Testing new firewood crating system.

Hand stacking after the splitter is still the day to day routine around here. A little while ago I thought of how to make a cost efficient crate that can hold firewood, without having to stack.

Using materials already on hand, like a 36×48″ pallet, 5 pieces of 2×4 and two 4x8ft sheets of rebar mesh, I built this crate to catch the wood coming off the firewood processor.

Crate is 5ft tall, filled with 16″ long split wood.

When doing the volumetric math, capacity of that crate is 60 cu ft. General rule of thumb in the firewood industry, that is equivalent to 1/3 a cord (also known as a face cord).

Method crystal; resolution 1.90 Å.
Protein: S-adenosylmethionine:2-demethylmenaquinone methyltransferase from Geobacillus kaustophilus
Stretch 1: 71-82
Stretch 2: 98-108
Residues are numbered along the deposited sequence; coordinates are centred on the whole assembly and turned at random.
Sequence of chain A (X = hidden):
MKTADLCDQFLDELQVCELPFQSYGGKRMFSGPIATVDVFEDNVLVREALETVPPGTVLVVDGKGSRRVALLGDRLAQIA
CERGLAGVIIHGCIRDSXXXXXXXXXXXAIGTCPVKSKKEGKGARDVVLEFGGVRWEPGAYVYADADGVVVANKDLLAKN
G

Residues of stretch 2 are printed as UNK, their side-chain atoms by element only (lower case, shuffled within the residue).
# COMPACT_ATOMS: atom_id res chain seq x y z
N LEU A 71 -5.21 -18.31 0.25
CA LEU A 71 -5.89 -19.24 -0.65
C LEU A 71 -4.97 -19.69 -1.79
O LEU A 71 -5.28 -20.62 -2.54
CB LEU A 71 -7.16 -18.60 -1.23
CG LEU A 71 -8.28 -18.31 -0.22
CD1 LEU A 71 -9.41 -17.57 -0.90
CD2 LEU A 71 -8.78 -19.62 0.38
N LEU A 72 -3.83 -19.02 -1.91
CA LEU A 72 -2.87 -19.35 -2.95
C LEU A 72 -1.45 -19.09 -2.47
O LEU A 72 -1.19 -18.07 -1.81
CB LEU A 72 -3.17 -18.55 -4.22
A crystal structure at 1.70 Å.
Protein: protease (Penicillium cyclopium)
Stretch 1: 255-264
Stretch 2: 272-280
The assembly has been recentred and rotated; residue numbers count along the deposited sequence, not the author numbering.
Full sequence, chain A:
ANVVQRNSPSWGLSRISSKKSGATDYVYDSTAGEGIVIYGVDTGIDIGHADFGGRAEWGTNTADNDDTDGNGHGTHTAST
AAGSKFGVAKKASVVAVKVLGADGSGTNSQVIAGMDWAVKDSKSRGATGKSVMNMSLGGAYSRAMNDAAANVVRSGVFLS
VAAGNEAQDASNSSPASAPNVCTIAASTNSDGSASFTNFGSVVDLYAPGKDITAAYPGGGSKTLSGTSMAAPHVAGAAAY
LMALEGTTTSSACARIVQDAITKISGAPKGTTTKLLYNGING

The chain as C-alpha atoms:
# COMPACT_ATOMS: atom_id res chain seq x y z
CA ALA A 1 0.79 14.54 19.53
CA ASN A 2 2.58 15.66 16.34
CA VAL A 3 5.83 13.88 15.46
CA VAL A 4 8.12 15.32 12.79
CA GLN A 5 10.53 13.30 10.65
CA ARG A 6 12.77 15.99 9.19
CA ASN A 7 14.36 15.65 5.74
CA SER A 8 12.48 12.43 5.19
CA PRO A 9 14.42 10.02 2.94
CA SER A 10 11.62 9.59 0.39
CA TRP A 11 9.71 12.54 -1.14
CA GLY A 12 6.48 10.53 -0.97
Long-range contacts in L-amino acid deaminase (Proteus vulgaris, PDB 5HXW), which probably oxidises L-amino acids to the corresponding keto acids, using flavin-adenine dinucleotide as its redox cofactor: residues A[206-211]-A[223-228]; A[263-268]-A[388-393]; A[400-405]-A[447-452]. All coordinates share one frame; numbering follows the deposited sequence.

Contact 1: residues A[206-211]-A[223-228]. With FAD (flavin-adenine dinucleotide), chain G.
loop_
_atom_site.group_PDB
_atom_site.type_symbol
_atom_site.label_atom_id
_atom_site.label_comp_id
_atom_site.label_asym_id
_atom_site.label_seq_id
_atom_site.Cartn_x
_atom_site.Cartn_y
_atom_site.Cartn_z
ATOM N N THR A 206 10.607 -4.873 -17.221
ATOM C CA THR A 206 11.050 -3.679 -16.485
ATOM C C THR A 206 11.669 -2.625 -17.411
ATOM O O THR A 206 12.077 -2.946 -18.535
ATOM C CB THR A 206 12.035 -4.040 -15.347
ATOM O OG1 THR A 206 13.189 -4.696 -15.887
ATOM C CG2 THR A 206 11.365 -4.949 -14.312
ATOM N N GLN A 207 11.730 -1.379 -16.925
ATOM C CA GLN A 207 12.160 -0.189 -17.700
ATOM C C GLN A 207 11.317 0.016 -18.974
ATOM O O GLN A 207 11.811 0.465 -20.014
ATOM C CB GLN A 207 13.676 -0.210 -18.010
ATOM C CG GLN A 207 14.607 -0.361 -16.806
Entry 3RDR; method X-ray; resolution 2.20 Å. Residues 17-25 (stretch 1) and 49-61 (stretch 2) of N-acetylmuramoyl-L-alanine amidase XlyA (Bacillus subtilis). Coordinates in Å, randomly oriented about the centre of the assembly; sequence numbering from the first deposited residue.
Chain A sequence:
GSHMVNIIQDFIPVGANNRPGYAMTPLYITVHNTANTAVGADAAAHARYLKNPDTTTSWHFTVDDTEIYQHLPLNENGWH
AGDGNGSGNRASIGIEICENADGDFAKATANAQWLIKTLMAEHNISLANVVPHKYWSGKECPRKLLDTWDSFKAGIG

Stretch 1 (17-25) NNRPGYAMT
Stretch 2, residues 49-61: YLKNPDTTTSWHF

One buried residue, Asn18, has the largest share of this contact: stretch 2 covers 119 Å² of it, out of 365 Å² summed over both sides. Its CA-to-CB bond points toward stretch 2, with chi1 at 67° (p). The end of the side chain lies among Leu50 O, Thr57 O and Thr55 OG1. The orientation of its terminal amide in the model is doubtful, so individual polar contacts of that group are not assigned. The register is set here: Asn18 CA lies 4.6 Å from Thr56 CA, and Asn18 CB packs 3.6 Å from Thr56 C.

We need to confirm the accuracy of that accepted rule. First step was to remove the rebar mesh side panel. I didn’t think it would collapse and spill out and to my pleasant surprise, it all stayed together.

Jenga anyone?

Now to pull the pieces out and stack it in a crate that is measured to hold a face cord. The results speak for themselves. Only bit left was a few scraps at the bottom of the rebar crate.

1/3 cord cord stacked out.

Which method do you think will allow the wood to dry better or faster? Loose in the crate or stacked in the crate? Post your comments below.

A Newfoundland born Canadian with a life long interest in woodworking, baking and anything else that peaks my curiosity.

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